Legacy monolith session module lacks ownership 

At the beginning of this process, we needed to determine which team owned which functionality built in the system management system. At DoorDash, we have been leveraging Django’s built-in session module, which lets developers store arbitrary data for each user, and makes use of cookies to store a session ID key to map to said data. Inspecting the session store, we found a lot of extraneous data coupled with data that is critical to a consumer’s ordering experience. While exploring the codebase, we found a number of issues, including spaghetti code, lack of documentation, and throwaway solutions surrounding the data in question. 

These findings meant that part of the migration would have to involve unwinding other features from the monolith’s logic. To unwind these features we would need to work with other teams to review all of the module’s functionality, assign ownership, and determine if it would be part of the migration or would need a new home in the monolith.

System can mistakenly issue two sessions for two different systems

During our exploration, we discovered that some web pages were still being served by our monolith, which could result in two different session IDs created for a user. If a user browsed one of these pages from the monolith, Django’s session manager would attach its own session ID cookie, and the user would be keeping two different session ID cookies in their browser, one for the monolith session system and one for the new session system. 

The result of having multiple session ID cookies is that subsequent requests will contain two different session IDs, making it hard to tell which one should be trusted. What can often happen is different components of the system are unable to handle both session IDs provided in the same request, causing runtime errors. One of these problem pages is the receipt page, which our users are redirected to immediately after they check out. In this case, our users will check out, and will immediately be asked to provide their credentials to log back in, creating a negative user experience.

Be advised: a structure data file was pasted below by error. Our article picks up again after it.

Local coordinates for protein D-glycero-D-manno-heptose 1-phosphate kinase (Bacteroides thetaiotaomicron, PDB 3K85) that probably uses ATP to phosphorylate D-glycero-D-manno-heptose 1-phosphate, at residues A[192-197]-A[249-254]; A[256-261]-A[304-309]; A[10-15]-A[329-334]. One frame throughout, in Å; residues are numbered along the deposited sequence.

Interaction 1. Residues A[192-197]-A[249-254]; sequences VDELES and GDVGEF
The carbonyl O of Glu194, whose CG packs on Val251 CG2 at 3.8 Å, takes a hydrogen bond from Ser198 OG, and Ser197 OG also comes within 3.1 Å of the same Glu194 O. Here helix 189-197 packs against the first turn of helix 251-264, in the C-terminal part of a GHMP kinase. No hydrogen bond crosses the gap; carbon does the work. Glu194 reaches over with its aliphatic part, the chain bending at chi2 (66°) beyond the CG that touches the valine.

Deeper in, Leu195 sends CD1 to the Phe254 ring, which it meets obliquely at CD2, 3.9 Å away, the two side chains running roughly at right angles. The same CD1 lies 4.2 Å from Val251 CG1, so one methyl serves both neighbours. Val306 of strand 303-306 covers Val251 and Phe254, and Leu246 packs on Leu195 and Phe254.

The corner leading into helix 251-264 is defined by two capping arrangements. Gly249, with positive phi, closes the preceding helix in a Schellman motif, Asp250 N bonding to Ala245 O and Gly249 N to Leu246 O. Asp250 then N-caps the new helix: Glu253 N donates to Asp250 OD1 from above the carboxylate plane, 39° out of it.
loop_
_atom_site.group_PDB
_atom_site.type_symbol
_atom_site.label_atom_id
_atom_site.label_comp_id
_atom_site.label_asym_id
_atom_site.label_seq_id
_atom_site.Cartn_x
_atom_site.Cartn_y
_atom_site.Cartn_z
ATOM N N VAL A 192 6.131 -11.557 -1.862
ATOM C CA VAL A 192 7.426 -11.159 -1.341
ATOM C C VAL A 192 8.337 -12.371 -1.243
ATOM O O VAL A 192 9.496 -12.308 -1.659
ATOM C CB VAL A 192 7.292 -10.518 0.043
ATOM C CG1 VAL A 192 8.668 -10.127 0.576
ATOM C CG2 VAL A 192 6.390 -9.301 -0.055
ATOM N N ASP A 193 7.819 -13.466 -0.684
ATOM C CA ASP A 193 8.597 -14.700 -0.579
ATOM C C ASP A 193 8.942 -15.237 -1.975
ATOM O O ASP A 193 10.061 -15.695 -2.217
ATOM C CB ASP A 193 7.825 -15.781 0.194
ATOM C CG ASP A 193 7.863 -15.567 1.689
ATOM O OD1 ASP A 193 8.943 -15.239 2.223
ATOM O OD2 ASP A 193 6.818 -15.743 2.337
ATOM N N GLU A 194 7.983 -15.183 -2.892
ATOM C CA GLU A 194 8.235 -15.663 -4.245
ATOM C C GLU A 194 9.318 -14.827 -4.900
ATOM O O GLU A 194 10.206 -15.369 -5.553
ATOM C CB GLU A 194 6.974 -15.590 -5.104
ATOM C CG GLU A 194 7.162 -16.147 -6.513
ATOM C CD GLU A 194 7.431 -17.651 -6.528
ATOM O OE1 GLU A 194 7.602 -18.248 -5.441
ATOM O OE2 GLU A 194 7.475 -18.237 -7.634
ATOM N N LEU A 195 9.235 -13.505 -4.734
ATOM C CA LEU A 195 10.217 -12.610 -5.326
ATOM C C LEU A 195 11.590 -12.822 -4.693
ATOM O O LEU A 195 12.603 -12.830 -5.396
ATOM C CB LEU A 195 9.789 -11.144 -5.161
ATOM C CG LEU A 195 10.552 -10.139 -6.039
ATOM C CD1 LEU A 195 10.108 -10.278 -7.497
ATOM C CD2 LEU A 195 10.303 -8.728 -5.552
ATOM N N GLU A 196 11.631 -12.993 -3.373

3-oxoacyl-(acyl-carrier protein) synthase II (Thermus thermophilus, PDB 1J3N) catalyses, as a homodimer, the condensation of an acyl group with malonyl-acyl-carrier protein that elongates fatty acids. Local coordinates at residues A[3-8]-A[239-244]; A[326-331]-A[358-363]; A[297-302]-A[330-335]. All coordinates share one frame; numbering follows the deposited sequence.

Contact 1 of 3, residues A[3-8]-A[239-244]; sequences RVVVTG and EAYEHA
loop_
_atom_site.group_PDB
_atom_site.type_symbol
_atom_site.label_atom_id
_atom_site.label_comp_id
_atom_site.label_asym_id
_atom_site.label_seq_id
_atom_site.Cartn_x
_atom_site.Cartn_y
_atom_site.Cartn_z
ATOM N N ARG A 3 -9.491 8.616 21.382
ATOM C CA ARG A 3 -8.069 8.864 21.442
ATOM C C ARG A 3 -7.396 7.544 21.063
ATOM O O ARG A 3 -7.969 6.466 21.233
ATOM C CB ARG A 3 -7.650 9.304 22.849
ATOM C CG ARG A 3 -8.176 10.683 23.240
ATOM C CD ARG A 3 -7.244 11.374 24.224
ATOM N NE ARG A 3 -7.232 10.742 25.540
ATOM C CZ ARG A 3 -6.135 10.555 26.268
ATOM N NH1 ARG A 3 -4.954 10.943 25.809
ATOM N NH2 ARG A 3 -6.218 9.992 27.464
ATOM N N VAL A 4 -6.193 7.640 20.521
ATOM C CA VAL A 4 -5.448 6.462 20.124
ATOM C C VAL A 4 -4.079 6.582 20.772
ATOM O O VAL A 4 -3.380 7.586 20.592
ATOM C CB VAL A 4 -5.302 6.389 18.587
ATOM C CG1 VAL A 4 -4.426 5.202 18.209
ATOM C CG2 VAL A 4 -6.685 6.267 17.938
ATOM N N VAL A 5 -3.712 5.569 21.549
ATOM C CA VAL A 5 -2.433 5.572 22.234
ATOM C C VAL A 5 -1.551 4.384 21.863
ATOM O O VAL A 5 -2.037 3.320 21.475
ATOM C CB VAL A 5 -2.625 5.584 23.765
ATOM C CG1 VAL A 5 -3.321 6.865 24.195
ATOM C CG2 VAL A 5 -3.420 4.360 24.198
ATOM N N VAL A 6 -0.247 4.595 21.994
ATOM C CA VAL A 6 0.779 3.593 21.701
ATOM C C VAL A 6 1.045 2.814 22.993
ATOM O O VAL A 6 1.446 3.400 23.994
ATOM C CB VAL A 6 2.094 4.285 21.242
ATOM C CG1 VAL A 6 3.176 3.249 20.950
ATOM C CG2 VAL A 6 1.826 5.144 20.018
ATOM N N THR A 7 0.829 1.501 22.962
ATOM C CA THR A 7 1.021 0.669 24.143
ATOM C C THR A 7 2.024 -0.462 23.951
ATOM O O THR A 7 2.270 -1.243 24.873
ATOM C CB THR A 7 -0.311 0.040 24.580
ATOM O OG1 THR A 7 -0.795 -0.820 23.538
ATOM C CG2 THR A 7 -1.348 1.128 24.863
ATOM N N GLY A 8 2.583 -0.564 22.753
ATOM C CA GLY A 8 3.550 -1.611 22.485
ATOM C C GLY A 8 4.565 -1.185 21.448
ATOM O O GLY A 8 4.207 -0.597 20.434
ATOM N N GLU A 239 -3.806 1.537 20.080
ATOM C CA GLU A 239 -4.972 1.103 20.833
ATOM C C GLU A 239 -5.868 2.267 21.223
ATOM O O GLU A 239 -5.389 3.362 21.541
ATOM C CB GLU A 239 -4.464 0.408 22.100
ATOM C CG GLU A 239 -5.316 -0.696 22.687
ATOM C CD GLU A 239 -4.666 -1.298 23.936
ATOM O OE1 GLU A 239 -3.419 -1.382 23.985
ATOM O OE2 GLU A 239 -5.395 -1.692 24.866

Web experience was managed by monolith session module

In a typical authentication flow, a user’s web session exists as a guest session prior to the authentication step. When the user logs in, this session gets upgraded to an authenticated session. Figure 1, below, illustrates how a session system interacts with guest sessions, authentication, and access control. Guest sessions are unique to our web experience, as iOS and Android app users must be logged in to browse merchants and delivery items. 

At DoorDash, we have various platform teams that own and operate our authentication module, but tracking guest sessions is not part of their domains. In our regular web shopping flow, guests are allowed to browse stores and menus, and add items to their cart. But they must be logged in before they can check out. Our reimplementation of the new session management system must grant the same access control as our current system, allowing for guest sessions, but also integrate with our platform’s authentication process to allow business transactions.

Diagram of session management flow
Figure 1: While the platform team takes care of the authentication and access control modules, this sessions management system migration handles the rest, including the pre-auth sessions and session finalization for our guests.

Planning the rollout, migration, and observability

Our replacement session management system had to deliver both feature parity and the same performance as the monolith session module. But these were just table stakes. Our exploration phase revealed a challenging situation where our legacy logic was critical to ensuring a smooth customer experience, had multiple dependencies, and was a central component to other parts of the platform. At the same time, our exploration highlighted a lack of ownership, and to a certain extent, a lack of observability and insight into the existing system. 

Based on these findings, building a functionally equivalent session management system would not be enough. During the rollout, some proportion of our users would be granted sessions by the new system, while others had sessions from the monolith system, and this period of overlapping session systems was the trickiest part of the project. We needed additional features and logic specifically for this transitional period. Ultimately, we settled on three guiding principles, which we referred to as “meta features”, for our rollout: 

  • The rollout would need to be safe for our customers under either the existing monolith or replacement session system; if one malfunctioned, we could safely move the affected customers to the other system.
  • The rollout would need to be observable and measurable. At any given time we needed to know how many people were using the new session system, and how their experiences compared to users of the monolith system.
  • The migration would need to be executed with zero downtime and minimal disruption because the business and so many teams relied on its effectiveness. 

The meta features for a safe rollout, observing performance, and achieving minimal disruption were deceptively simple and straightforward. However, the complexity of the problem, and how it impacts all the incoming requests, led us to carefully deliberate how we could achieve this migration. 

Ensuring a safe rollout